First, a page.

Sundance: Freezing Cold Temps, But Indie Market Is Hot
CNBC Media and Entertainment Reporter
I'm here in Park City at the Wasach Brew pub at the top of Main Street, where CNBC has set up a mini studio of sorts. All the d-girls and boys (that's Hollywood-speak for "development executives") are running around in their furry boots and jeans looking to find the next big director among the four films they see a day.
And indie film fans are suffering through freezing temperatures in lines for movie tickets.
There's a sense of optimism in the air thanks to the DGA's tentative agreement with the AMPTP, which made significant progress on the issue of digital revenues. Perhaps most important, it gives the DGA jurisdiction over content created just for the internet. And while the writers might want an even greater increase in digital payments than the DGA got, this jurisdiction over new media is a huge deal.
But the buzz is really about which studios and TV networks are going to buy which films. Sundance isn't just a festival, it's a market. All the independent arms of the big studios--the Fox Searchlights and Paramount Vantages--plus the independents, like Lions Gate and the Weinstein Co. come here to pick up movies. The prices paid for indie films have been rising every year, and there's more of a demand industry-wide, as studios focus more on return-on-capital, and these lower budget movies can, if lucky, yield big profits.
And this year, because of the strike, the market is expected to be hotter than ever. Though the movie industry hasn't been hit too hard just yet, if the strike drags on, it'll really impact the potential supply of movies out there, making these already completed films showing here, a nice backup.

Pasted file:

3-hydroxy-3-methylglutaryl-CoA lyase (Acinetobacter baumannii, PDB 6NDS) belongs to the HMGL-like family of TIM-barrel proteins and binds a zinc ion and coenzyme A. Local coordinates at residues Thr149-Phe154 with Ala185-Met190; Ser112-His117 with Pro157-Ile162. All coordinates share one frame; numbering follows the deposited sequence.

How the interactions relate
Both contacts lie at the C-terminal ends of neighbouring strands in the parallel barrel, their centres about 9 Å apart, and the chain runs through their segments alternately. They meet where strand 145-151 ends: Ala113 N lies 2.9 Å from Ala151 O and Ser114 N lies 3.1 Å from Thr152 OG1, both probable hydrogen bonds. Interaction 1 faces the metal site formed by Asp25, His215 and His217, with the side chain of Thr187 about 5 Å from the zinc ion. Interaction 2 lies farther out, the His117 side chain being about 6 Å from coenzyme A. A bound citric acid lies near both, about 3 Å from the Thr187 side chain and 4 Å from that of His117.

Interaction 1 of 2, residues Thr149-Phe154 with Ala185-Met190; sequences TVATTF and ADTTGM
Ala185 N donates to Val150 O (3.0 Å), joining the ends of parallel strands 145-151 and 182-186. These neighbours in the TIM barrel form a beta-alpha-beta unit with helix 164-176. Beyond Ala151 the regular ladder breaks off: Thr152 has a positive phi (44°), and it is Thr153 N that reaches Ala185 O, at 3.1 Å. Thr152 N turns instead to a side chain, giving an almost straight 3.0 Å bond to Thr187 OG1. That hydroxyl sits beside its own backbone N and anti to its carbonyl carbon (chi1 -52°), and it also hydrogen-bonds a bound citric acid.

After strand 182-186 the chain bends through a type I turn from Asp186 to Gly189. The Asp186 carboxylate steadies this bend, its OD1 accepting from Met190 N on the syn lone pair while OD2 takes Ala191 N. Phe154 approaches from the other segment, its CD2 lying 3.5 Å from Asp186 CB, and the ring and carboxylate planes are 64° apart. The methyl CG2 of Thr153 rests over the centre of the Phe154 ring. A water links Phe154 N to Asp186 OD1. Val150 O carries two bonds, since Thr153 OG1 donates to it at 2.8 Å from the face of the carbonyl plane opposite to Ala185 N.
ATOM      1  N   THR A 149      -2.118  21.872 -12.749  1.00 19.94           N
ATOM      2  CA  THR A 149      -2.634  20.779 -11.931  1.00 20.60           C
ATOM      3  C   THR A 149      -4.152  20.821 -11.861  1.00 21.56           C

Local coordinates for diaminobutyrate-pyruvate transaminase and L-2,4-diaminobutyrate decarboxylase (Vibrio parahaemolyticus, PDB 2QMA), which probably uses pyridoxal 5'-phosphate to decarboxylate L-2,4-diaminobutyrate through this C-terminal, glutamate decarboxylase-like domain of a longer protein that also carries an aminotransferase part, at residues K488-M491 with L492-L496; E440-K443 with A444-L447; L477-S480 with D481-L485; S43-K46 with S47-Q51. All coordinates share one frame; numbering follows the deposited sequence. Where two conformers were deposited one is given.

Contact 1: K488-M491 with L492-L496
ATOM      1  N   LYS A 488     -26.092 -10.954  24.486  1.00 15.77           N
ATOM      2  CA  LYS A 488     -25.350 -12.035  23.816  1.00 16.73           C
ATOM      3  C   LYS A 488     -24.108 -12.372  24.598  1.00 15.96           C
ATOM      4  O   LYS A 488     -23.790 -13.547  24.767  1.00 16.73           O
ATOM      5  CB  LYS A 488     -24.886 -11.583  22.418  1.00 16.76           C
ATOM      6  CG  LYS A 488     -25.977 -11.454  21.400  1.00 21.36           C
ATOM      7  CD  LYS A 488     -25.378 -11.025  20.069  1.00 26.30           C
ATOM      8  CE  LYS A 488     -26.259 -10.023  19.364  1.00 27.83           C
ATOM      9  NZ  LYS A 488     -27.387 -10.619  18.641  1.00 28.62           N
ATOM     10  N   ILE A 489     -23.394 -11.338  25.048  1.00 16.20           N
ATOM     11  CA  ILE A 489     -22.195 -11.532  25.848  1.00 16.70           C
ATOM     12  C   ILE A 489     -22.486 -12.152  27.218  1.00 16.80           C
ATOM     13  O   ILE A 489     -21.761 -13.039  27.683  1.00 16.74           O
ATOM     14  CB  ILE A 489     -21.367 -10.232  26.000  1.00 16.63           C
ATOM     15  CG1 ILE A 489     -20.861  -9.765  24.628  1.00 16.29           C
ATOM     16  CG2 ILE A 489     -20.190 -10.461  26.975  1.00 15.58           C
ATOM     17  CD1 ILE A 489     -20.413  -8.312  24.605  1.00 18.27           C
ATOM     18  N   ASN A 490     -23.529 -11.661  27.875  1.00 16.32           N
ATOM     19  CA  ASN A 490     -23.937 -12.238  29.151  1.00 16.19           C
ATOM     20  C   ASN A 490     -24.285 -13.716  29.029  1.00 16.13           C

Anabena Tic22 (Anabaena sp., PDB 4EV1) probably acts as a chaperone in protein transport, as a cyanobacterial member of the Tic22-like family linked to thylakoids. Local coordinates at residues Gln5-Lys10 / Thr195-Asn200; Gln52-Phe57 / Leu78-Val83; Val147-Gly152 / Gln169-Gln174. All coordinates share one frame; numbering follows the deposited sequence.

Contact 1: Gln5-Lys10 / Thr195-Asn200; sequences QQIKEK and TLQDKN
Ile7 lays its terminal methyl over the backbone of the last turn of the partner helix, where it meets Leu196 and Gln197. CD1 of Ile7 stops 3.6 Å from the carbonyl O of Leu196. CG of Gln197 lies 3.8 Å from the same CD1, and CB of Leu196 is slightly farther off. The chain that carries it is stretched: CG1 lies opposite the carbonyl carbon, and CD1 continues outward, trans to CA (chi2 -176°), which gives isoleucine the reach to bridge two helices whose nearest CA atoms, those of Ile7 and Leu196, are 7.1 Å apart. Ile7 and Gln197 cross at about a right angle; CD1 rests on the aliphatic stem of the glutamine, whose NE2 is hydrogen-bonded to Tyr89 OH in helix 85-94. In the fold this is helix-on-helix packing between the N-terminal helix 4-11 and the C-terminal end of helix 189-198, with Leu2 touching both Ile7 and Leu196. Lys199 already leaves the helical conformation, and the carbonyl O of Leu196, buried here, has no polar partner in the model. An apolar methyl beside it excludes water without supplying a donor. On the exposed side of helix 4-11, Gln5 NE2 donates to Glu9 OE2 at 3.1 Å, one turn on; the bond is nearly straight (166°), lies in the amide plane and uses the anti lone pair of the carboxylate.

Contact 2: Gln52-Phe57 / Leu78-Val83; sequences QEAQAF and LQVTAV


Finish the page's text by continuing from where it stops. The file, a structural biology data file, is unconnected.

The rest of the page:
In an exclusive interview Miramax President Daniel Battsek talked about the pressures the strike is putting on the bidding wars at the festival. He said that while Miramax planned ahead for the strike, and doesn't have any holes in its schedule, that he sees that concern about delayed productions could push some other players to bid up. And he's cautious not to get caught up in bidding war madness.
To give a sense of how things work at Sundance, right after a screening ends a film's representation--usually from an agency like CAA, and an expert film salesman like John Sloss, will be approached by interested buyers. Sometimes a bunch of studios will all sit in different rooms in the same condo while the sales agents go between them late into the night. S
et against the backdrop of snow-covered mountains, it's pretty dramatic. Once Harvey Weinstein reportedly made an offer to a young filmmaker while standing on the street at Sundance, and insisted he immediately take or leave it.
What are the studios hoping to buy? It's pretty simple. They all want the next "Little Miss Sunshine"--pay a little, earn a ton at the box office. What's the buzz about what'll be this year's indie goldmine? I'll keep you posted.
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